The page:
I will also command the clouds
that they rain no rain upon it.
For the vineyard of the Lord of hosts
is the house of Israel,
and the men of Judah
are his pleasant planting (Isaiah 5:1-7a).
There’s one more OT vineyard passage we should take note of. It is Psalm 80:7-19. This passage is framed by a plea for God to restore and save his people. It then describes Israel as a vine that God planted and cared for, only to be trampled by wild animals. So the psalmist begs:
Turn again, O God of hosts!
Look down from heaven, and see;
have regard for this vine,
the stock that your right hand planted,
and for the son whom you made strong for yourself. (Psalm 80:14-15, ESV)
Notice that in the last line, the imagery of the vine morphs into that of a person – a son. That’s what this Hebrew word means, although some versions render it “branch” (NKJV). And the idea may very well be that the branch is the offspring of the vine, just as a son is of his father’s “stock.” But this language also reminds us that Israel – the vine – is also described as God’s “son” (Exodus 4:22-23), as if the nation could be embodied in a single person.
And of course, that is exactly what the Gospel of John tells us about Jesus. Jesus has come to be the ultimate temple (John 2:18-22). By transforming the water of purification to wine (John 2:1-10), and personifying the great water and light ceremonies that took place at the great feast days (John 7:37-39; 8:12), Jesus came to fulfill the Law itself and point to the greater blessings of the Messianic age. By providing food in himself that was greater than Moses gave in the wilderness, Jesus came to surpass even Israel’s greatest leader (John 6:49-51). And of course, by offering himself as the lamb to take away the sins of the world, Jesus came to be the ultimate Passover (John 1:29; 18:39).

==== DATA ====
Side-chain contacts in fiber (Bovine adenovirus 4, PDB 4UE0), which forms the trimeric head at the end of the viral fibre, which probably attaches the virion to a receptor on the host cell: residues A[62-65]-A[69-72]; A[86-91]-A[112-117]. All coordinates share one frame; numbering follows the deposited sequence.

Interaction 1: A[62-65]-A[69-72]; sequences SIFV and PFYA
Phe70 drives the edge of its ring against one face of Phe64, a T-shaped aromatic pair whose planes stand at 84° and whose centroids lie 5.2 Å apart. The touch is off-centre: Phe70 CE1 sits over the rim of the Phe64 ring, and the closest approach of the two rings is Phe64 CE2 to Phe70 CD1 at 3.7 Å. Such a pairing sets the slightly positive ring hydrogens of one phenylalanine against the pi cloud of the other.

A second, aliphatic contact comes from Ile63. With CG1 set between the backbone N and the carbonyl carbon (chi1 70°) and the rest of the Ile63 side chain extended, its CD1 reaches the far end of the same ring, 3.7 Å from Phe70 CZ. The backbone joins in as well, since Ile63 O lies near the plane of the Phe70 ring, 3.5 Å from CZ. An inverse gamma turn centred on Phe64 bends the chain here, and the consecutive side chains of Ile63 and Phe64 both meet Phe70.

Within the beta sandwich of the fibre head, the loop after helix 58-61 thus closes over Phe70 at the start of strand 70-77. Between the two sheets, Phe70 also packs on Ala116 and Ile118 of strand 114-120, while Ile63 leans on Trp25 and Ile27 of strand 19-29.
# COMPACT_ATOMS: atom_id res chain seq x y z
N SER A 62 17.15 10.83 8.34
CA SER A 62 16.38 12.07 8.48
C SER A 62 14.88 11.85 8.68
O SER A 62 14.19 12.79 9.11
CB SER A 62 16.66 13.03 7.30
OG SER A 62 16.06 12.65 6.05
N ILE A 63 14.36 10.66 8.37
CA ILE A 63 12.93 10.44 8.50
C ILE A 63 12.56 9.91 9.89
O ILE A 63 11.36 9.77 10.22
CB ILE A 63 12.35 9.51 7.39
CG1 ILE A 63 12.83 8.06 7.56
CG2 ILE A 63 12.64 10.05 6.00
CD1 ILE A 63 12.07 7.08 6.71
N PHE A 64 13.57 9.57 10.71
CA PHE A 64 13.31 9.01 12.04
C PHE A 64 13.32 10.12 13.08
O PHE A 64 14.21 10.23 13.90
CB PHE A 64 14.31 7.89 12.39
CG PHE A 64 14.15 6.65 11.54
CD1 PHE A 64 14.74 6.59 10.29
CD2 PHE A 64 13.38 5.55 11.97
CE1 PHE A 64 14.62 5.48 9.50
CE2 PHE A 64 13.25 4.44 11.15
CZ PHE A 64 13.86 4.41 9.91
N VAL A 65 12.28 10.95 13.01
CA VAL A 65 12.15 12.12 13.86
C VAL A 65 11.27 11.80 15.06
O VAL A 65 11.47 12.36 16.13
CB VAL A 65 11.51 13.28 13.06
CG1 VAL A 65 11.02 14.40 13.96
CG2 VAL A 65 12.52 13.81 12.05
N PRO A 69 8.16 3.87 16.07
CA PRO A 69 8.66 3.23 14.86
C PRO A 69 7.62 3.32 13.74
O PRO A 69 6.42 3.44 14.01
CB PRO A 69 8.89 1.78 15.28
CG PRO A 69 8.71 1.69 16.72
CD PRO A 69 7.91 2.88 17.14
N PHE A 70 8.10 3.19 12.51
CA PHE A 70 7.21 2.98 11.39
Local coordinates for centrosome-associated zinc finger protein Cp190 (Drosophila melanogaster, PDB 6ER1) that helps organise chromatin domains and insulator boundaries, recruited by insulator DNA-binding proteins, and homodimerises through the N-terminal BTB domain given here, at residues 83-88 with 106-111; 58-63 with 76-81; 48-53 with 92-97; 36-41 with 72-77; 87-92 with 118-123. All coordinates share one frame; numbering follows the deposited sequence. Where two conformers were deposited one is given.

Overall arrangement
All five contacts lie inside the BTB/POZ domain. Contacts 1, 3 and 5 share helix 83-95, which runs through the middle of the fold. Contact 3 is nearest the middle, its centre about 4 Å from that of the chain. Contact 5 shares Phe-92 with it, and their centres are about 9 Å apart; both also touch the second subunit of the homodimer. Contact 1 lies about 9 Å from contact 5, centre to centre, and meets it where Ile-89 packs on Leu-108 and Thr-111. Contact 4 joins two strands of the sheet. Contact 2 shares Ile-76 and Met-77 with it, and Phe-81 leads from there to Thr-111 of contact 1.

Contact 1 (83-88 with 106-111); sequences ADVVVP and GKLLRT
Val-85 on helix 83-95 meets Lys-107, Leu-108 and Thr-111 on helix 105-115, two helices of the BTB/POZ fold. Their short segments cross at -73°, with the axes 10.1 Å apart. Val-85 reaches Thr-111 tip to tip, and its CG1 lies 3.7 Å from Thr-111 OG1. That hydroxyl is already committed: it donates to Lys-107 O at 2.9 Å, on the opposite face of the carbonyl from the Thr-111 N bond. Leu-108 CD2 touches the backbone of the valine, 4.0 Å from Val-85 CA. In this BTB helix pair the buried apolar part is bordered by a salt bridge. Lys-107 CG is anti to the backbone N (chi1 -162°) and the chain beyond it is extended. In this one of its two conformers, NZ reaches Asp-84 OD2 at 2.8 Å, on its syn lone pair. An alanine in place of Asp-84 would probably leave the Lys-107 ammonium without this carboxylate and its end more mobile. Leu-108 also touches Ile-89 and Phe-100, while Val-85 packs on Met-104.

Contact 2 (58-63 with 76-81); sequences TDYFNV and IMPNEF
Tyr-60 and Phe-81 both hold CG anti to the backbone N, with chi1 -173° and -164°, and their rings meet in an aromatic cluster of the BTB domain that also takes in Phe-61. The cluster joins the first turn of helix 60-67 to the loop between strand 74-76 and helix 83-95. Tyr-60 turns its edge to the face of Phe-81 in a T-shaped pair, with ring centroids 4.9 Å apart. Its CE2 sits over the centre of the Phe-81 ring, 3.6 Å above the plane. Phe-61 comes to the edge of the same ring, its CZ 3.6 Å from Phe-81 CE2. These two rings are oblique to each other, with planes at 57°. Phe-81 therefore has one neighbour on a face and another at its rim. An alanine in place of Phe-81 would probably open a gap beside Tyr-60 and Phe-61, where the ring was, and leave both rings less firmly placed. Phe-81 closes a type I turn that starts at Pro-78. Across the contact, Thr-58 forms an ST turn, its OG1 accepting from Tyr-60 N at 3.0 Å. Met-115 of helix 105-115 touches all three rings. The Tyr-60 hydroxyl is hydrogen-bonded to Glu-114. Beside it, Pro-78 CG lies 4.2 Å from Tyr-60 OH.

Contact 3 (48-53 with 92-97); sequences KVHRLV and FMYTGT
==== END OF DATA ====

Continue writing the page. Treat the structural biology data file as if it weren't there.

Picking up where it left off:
As we read Jesus’ description of himself as the “true vine” in John 15, then, what we are seeing is a remarkable claim. Jesus is teaching that he has come to be the vineyard of God (the “son” of Psalm 80:15) that ethnic Israel was supposed to be, but failed to be in faithless, fruitless disobedience. And his disciples, intertwined in fellowship with him, would be the first branches to sprout in this regrown vine.